That's why it's vital to do the 48 hour reaction test before you use it. If you then have any reaction to it, the symptoms will be a lot milder.

There are many brands and variety of cosmetic hair dye out there and they all have chemicals.
There are many brands and variety of cosmetic hair dye out there and they all have chemicals. | Source

Reaction To Hair Dye


Itchy Scalp

Burning Sensation in Scalp


Anaphylactic shock

Long Term

Cancer (Alleged)

Hair Loss

Dry Hair

Brittle Hair

If you feel any tingling on your head after applying hair dye, immediately wash it off.
If you feel any tingling on your head after applying hair dye, immediately wash it off. | Source

What To Do If You Start Feeling Weird

If you're in the process of applying hair dye or have applied all the hair dye, and you suddenly start to feel weird or have a tingling sensation on your head, then immediately wash off the hair dye.

Don't wait 5 minutes to see if it stops. This tingling sensation sometimes happens if you switch from one brand of hair dye to another or switch from one type of colour to another.

Worst-case scenario

If you apply the hair dye and you leave it on, and you still feel a strange sensation on your head, then you could be in serious trouble. You might end up burning your hair or go into anaphylacti shock.

Chemical EU banned from Hair Dye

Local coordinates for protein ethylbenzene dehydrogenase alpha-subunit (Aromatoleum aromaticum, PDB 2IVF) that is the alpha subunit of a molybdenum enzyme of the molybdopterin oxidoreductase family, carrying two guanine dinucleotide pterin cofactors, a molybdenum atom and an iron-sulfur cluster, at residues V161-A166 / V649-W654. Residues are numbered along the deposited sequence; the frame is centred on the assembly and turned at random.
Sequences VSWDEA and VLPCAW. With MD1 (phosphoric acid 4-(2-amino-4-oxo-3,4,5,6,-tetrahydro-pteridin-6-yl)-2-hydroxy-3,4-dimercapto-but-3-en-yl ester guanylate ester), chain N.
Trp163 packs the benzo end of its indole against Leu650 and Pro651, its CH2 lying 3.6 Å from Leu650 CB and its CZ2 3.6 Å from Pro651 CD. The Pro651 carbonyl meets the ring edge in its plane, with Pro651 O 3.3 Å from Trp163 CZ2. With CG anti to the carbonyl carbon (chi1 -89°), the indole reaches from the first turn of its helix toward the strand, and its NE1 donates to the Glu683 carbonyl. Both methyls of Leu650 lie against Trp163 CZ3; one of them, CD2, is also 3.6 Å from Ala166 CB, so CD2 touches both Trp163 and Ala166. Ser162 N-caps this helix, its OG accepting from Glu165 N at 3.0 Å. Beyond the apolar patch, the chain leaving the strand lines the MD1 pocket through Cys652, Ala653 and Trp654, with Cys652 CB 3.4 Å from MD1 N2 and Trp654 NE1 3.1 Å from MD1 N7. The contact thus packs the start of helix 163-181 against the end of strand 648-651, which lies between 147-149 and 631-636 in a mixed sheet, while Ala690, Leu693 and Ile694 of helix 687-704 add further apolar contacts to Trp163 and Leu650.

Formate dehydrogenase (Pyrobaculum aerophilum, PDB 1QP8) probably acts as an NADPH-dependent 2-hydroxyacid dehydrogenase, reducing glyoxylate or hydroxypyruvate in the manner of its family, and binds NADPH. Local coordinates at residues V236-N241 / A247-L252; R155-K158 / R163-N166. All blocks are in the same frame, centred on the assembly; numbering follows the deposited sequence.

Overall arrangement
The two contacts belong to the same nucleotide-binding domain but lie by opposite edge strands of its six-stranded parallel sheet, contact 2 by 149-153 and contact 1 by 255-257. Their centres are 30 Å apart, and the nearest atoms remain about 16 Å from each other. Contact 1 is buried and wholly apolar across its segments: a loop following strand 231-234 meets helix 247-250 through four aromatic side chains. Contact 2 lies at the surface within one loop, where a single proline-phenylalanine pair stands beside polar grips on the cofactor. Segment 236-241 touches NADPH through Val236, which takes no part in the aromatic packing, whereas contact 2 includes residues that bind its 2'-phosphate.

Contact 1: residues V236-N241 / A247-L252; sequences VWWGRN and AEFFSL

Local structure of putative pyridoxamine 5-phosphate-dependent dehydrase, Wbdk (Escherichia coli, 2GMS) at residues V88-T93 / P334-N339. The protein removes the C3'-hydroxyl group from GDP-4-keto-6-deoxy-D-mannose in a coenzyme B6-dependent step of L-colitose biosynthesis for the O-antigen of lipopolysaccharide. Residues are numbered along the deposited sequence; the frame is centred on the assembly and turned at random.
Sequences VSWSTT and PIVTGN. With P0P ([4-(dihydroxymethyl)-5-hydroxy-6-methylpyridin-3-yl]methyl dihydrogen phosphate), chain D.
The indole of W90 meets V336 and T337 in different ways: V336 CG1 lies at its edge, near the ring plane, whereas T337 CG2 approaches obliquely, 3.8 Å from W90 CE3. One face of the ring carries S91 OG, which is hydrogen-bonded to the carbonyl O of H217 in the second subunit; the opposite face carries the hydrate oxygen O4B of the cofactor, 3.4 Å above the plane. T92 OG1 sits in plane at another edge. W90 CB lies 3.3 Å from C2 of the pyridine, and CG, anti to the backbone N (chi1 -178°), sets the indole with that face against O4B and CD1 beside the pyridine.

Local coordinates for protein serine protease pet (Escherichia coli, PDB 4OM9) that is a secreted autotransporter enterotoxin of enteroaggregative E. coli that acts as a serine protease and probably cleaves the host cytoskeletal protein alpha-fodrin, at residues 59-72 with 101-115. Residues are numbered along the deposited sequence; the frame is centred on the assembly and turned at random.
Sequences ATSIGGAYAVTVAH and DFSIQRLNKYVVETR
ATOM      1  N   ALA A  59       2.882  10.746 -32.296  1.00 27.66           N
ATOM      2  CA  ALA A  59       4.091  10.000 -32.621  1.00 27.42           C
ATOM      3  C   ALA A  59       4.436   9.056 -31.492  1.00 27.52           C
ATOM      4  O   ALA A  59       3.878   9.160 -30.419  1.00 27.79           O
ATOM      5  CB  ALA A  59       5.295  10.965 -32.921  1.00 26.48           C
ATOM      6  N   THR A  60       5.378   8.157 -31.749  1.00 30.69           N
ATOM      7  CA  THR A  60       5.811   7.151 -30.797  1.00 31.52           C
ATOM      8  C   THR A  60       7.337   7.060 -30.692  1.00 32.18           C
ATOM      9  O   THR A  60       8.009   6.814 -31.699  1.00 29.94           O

(click column header to sort results)
6-Methoxy-2,3-Pyridinediamine and its HCl salt
4,5-Diamino-1-Methylpyrazole and its HCl salt
4,5-Diamino-1-((4-Chlorophenyl)Methyl)-1H-Pyrazole Sulfate
4-Methoxytoluene-2,5-Diamine and its HCl salt
5-Amino-4-Fluoro-2-Methylphenol Sulfate
N,N-Dimethyl-2,6-Pyridinediamine and its HCl salt
N-(2-Methoxyethyl)-p-phenylenediamine and its HCl salt
2,4-Diamino-5-methylphenetol and its HCl salt
3,4-Diaminobenzoic acid
2-Aminomethyl-p-aminophenol and its HCl salt
Solvent Red 1 (CI 12150)
Source: EU

7% of people will have a reaction to hair dye.

Para-phenylenediamine Chemical

There has been no official research conducted into the chemical PPD confirming that it is the cause of the allergic reactions.

But a lot of scientist say that it is the only thing that could such a severe reaction.

Hair Dye & Cancer

When research was conducted on animals using this chemical (4MMPD sulfate) or its more formal name, 4-methoxy-m-phenylenediamine sulfate which is two coal-tar ingredients, they found that it caused cancer in the animals.